Friday, February 24, 2012

WebLogic JMS Performance Tuning Series, Part 3: Consumer-Side Message Pipelining


Following Part 1 and Part 2 of this series, this entry is more in line with Part 2 as it is a setting that is particularly useful in lower Quality-of-Service, higher volume environments.
Reusing the diagram from Part 2, consider the basic structure of the average message send():
For a moment, let’s consider what it would look like if the WebLogic JMS server had to wait for a consumer that does not allow a backlog, and confirm the receipt of each message individually.
Note that, for both participants, the waiting constitutes a significant portion (if not the majority) of time. The longer the roundtrip, the more pronounced this effect is. This results in a low utilization of both the consumer and the JMS server. We frequently don’t want this behavior – it’s slower, and the usual manner of compensating for it is to add more consumer threads.
Consider the one-way sends from Part 2: The underlying trick is to remove the waiting, in favor of accepting a diminishment of message quality of service. Message pipelining (called “Maximum Messages per Session” in the WebLogic Administration Console) setting is a JMS configuration for the messaging consumer’s connection factory that is somewhat similar, as it may require a tradeoff for added performance.

Turn on the Speed: MessagesMaximum

Maximum messages per session (MessagesMaximum for short or in the configuration XML file), like many phrases or words with “Max” in them, can make a pretty spectacular performance gain in certain scenarios and is always welcome at the best of parties.
You can find this setting in the connection factory “Client” tab in the WebLogic Administration Console.
One of the interesting things about message pipelining is that the setting works a little differently based on your JMS client type. The main purpose of message pipelining is to lower the amount of time the client spends waiting, and increase the ratio of time that is spent by the JMS server transmitting messages. The message pipeline (also referred to as a “message backlog”) is created by sending more than one message to a consumer prior to receiving an acknowledgement.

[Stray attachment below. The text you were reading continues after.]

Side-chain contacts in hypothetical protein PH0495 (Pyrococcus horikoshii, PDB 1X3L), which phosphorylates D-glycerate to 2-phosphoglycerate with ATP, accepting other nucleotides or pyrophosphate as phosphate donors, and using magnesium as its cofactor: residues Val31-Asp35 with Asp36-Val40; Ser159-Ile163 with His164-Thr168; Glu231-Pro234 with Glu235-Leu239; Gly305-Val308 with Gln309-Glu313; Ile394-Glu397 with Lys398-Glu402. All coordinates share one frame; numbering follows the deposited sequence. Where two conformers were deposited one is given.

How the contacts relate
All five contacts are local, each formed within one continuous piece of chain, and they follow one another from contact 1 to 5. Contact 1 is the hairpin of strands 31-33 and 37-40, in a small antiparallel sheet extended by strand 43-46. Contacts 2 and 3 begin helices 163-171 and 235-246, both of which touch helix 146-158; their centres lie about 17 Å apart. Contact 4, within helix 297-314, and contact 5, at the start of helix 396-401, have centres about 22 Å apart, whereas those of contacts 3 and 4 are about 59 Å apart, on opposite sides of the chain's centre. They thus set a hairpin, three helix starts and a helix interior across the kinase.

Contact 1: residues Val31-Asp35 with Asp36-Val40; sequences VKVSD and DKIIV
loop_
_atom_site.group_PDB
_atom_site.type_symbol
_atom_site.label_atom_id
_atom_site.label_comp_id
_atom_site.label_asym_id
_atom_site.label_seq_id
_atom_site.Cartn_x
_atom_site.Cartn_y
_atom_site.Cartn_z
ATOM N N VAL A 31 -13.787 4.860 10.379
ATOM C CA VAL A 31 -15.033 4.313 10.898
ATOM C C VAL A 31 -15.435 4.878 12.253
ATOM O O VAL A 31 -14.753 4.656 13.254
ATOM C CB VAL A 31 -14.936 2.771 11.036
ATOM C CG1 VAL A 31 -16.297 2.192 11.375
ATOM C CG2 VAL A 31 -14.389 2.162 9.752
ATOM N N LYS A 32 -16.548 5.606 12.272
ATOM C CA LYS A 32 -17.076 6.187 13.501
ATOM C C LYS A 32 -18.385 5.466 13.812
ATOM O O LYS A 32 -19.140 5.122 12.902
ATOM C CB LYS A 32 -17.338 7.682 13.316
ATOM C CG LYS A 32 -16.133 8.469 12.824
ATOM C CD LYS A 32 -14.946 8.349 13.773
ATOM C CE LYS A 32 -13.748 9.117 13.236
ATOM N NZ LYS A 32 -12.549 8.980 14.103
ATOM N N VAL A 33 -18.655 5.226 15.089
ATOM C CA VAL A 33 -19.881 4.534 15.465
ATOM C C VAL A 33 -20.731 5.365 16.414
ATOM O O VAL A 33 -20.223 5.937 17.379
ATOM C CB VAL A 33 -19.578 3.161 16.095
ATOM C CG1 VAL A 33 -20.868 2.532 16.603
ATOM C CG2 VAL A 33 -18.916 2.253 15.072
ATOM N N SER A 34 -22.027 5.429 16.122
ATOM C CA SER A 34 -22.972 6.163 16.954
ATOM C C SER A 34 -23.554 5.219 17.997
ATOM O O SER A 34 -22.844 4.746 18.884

Case 1: Asynchronous Client

If you’re using an MDB or otherwise using a client with an onMessage() method and implementing a MessageListener interface, you are using an asynchronous client. When you are using an asynchronous client, the “Maximum Messages per Session” setting applies to the message pipeline on the consumer side.
The message pipeline is in effect when the consumers unable to take messages off of the destination of the JMS server as fast as the messages are put there by the producers. Until production is faster than consumption, individual messages are received by the consumer from the JMS server in a two-way send. When production outpaces consumption, messages begin to be sent in batches to available, asynchronous consumer sessions.

The batch style of message delivery from the messaging server provides both the performance benefit of lowering the number of two-way sends and generally having messages more immediately available for consumption by the onMessage() method.
A potential downside is that the message pipeline very clearly affects memory consumption on the JMS consumer side, so getting optimal performance with this setting may be a balancing act if heap consumption becomes a concern on the consumer. If the pipeline is too large, you might wind up with one consumer overwhelmed by a huge backlog of messages when the other consumers are doing nothing.
There are a few behaviors to consider prior to implementing message pipelines for asynchronous consumers:
  • Messages in the pipeline will not be in the destination’s configured sort order. This isn’t surprising – if the messages have already left the server, the server isn’t going to be sorting messages that are now on the client. The messages are sorted, however, prior to being sent in batch to the client.
  • The message pipeline is sometimes sent as a single T3 message, which makes it easier to go over the MaxT3MessageSize. Generally this is more of a concern with larger messages (> 1MB), but it depends on your pipeline size setting and the average message size.